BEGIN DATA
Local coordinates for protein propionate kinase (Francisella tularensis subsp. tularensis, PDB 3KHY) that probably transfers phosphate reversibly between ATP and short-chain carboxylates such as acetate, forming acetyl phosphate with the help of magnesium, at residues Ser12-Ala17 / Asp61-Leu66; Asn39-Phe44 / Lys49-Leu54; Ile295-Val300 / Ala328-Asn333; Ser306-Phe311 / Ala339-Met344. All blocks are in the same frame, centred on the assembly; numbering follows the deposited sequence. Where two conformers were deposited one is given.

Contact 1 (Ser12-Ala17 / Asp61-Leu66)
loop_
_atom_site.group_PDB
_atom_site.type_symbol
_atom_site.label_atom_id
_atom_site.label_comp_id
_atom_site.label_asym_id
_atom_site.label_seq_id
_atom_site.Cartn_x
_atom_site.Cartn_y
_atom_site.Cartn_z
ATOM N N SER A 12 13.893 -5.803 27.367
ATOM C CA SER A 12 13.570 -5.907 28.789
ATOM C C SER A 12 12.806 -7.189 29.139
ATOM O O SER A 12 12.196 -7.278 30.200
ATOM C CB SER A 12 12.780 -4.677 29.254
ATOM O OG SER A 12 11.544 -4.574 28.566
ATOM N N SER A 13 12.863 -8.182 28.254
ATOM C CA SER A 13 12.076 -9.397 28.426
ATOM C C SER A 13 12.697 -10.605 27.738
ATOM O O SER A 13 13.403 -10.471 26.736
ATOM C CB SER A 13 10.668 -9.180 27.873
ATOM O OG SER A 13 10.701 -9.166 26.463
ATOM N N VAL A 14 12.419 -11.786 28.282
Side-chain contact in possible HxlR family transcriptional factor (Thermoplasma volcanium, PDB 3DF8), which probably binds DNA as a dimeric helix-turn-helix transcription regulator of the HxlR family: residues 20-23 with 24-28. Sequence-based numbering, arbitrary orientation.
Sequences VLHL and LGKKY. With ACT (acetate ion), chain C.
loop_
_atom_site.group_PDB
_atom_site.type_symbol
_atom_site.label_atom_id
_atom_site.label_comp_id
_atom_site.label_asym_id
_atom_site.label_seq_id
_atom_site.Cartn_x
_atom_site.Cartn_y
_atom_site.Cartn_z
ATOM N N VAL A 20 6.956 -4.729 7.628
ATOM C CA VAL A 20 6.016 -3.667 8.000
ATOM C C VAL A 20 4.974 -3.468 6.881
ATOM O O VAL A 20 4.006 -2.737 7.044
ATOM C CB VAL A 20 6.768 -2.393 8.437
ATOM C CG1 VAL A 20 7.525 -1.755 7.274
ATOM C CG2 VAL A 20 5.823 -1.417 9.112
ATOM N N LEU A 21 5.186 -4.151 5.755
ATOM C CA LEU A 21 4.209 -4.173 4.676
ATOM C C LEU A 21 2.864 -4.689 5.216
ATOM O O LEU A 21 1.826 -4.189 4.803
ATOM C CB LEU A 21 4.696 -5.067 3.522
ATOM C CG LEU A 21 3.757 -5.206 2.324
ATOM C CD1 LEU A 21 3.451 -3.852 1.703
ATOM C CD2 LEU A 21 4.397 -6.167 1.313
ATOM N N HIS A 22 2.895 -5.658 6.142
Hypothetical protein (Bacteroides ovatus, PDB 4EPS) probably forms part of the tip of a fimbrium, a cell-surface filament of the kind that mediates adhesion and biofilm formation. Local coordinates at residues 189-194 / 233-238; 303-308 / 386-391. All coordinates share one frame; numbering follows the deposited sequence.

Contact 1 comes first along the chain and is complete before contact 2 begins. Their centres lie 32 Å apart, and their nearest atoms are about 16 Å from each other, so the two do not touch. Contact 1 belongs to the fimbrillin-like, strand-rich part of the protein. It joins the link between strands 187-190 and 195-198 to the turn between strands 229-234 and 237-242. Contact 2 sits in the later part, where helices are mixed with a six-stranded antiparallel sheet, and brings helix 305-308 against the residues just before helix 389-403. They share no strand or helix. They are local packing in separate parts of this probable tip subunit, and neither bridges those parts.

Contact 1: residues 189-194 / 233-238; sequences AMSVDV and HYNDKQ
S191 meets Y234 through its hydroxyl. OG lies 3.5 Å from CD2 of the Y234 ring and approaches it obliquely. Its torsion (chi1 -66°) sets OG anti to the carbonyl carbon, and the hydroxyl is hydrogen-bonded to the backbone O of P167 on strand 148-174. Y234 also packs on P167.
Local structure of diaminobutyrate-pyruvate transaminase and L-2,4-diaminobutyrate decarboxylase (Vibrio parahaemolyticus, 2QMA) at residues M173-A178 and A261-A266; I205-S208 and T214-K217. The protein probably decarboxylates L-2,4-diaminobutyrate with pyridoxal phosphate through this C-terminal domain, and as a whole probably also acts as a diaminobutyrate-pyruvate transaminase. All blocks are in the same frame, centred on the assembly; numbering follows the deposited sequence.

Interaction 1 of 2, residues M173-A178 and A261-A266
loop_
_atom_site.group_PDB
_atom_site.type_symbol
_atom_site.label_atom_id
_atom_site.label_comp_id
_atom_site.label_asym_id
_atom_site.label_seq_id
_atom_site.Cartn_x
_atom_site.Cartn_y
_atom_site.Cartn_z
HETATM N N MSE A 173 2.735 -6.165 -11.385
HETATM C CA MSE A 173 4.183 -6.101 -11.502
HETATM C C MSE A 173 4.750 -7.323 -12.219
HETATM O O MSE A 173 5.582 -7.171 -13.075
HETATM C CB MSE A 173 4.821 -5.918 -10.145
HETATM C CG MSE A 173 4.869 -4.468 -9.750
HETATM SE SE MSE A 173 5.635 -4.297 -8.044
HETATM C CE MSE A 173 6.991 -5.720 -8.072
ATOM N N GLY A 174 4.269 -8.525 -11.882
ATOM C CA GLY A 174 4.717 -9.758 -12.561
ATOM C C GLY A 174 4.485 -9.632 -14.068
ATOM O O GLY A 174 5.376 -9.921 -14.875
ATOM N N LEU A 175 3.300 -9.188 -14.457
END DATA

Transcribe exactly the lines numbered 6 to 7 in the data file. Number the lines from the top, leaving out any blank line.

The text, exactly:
_atom_site.label_atom_id
_atom_site.label_comp_id